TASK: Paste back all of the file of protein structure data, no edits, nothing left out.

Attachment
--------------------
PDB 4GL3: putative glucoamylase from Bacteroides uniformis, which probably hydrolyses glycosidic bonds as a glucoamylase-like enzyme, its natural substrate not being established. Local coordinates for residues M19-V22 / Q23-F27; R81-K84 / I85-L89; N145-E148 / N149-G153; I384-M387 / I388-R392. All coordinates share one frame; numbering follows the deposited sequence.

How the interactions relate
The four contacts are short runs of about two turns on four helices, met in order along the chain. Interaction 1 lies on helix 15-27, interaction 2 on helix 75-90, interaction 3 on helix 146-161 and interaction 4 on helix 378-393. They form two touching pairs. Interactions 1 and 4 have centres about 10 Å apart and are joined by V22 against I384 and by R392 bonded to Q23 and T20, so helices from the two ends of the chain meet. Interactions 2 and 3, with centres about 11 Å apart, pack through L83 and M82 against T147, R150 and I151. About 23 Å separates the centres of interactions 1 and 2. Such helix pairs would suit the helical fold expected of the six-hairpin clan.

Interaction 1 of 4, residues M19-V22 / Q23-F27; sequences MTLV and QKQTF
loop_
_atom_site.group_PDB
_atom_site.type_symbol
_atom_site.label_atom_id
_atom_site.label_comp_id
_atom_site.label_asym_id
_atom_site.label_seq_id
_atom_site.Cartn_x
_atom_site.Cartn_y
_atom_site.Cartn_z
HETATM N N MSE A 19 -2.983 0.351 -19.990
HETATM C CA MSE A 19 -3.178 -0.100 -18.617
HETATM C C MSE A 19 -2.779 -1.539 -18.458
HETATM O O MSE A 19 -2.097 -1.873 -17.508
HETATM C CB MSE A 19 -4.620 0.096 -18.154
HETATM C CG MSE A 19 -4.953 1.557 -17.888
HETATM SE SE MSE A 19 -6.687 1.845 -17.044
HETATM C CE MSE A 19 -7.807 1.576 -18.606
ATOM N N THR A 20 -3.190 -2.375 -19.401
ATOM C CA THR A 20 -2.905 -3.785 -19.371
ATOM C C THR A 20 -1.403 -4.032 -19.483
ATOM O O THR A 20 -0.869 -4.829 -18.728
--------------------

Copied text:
PDB 4GL3: putative glucoamylase from Bacteroides uniformis, which probably hydrolyses glycosidic bonds as a glucoamylase-like enzyme, its natural substrate not being established. Local coordinates for residues M19-V22 / Q23-F27; R81-K84 / I85-L89; N145-E148 / N149-G153; I384-M387 / I388-R392. All coordinates share one frame; numbering follows the deposited sequence.

How the interactions relate
The four contacts are short runs of about two turns on four helices, met in order along the chain. Interaction 1 lies on helix 15-27, interaction 2 on helix 75-90, interaction 3 on helix 146-161 and interaction 4 on helix 378-393. They form two touching pairs. Interactions 1 and 4 have centres about 10 Å apart and are joined by V22 against I384 and by R392 bonded to Q23 and T20, so helices from the two ends of the chain meet. Interactions 2 and 3, with centres about 11 Å apart, pack through L83 and M82 against T147, R150 and I151. About 23 Å separates the centres of interactions 1 and 2. Such helix pairs would suit the helical fold expected of the six-hairpin clan.

Interaction 1 of 4, residues M19-V22 / Q23-F27; sequences MTLV and QKQTF
loop_
_atom_site.group_PDB
_atom_site.type_symbol
_atom_site.label_atom_id
_atom_site.label_comp_id
_atom_site.label_asym_id
_atom_site.label_seq_id
_atom_site.Cartn_x
_atom_site.Cartn_y
_atom_site.Cartn_z
HETATM N N MSE A 19 -2.983 0.351 -19.990
HETATM C CA MSE A 19 -3.178 -0.100 -18.617
HETATM C C MSE A 19 -2.779 -1.539 -18.458
HETATM O O MSE A 19 -2.097 -1.873 -17.508
HETATM C CB MSE A 19 -4.620 0.096 -18.154
HETATM C CG MSE A 19 -4.953 1.557 -17.888
HETATM SE SE MSE A 19 -6.687 1.845 -17.044
HETATM C CE MSE A 19 -7.807 1.576 -18.606
ATOM N N THR A 20 -3.190 -2.375 -19.401
ATOM C CA THR A 20 -2.905 -3.785 -19.371
ATOM C C THR A 20 -1.403 -4.032 -19.483
ATOM O O THR A 20 -0.869 -4.829 -18.728